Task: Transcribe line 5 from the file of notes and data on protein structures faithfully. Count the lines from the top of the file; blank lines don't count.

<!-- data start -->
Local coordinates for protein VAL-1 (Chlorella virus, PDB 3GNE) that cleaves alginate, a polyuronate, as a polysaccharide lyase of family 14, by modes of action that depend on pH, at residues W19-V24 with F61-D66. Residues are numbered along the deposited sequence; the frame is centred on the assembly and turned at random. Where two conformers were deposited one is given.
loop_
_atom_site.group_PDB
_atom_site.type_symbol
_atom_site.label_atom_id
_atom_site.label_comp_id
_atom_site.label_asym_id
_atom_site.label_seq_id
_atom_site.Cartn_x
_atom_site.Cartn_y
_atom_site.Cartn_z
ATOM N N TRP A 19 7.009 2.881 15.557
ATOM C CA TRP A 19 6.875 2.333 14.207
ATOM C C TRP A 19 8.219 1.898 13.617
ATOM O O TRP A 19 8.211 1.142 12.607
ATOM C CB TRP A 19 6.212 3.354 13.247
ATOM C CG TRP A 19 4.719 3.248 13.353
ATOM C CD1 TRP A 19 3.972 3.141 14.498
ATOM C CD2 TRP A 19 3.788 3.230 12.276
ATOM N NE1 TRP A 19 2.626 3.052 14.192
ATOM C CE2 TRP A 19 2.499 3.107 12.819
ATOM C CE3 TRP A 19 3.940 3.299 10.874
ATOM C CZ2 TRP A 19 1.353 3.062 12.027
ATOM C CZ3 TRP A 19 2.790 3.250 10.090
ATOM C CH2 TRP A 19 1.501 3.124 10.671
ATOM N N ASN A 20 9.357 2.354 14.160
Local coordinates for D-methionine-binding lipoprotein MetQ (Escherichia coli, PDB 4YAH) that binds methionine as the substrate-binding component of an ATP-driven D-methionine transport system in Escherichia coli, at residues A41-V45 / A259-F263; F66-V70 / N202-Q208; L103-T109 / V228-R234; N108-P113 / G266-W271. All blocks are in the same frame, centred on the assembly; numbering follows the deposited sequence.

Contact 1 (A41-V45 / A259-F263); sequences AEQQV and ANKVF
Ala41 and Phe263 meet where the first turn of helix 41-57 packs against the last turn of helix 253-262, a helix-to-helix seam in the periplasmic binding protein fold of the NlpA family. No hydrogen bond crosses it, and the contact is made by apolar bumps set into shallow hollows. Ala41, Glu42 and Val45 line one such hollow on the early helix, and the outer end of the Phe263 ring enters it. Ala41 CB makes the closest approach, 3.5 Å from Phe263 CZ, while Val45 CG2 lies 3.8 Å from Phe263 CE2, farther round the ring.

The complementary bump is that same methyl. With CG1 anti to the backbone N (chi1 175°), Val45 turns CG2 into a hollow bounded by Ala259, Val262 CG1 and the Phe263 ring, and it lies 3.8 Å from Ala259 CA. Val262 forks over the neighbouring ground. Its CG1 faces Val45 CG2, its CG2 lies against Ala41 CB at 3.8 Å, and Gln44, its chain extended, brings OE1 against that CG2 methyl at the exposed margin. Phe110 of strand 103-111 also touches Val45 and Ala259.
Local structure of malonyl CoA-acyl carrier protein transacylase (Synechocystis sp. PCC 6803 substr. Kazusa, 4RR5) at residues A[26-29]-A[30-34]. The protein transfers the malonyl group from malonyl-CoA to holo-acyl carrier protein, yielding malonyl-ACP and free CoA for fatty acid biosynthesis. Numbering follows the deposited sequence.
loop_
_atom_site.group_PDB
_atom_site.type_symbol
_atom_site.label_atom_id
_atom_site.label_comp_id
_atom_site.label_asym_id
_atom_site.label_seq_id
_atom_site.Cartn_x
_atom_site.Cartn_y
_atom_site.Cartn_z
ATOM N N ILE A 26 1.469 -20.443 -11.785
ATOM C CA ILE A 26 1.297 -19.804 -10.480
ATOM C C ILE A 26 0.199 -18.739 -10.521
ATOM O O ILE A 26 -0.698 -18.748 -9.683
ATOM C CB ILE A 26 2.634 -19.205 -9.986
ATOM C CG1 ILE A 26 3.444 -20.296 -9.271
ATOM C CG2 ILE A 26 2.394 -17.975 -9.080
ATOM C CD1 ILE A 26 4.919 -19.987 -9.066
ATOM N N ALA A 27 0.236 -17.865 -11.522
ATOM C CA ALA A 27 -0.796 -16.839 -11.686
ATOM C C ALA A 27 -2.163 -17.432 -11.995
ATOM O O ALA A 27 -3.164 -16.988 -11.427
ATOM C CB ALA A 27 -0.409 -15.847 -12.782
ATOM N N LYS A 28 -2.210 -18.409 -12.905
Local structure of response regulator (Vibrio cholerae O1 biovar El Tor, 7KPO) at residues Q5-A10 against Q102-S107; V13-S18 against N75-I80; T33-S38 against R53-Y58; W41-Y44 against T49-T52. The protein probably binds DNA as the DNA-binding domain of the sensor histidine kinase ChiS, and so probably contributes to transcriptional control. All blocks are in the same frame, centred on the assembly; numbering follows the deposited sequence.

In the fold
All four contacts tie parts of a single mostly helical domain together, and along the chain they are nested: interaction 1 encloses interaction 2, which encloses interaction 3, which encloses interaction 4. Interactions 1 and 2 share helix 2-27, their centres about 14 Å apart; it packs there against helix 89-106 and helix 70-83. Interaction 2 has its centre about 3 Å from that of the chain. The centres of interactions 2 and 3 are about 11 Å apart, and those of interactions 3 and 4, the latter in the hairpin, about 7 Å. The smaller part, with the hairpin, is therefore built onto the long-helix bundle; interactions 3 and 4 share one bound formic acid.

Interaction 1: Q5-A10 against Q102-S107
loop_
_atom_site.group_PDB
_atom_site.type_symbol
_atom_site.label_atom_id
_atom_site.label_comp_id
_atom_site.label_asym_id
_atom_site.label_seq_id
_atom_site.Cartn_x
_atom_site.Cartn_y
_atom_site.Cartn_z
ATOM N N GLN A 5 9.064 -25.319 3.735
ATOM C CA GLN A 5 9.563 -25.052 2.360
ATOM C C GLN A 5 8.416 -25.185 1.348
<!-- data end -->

_atom_site.label_atom_id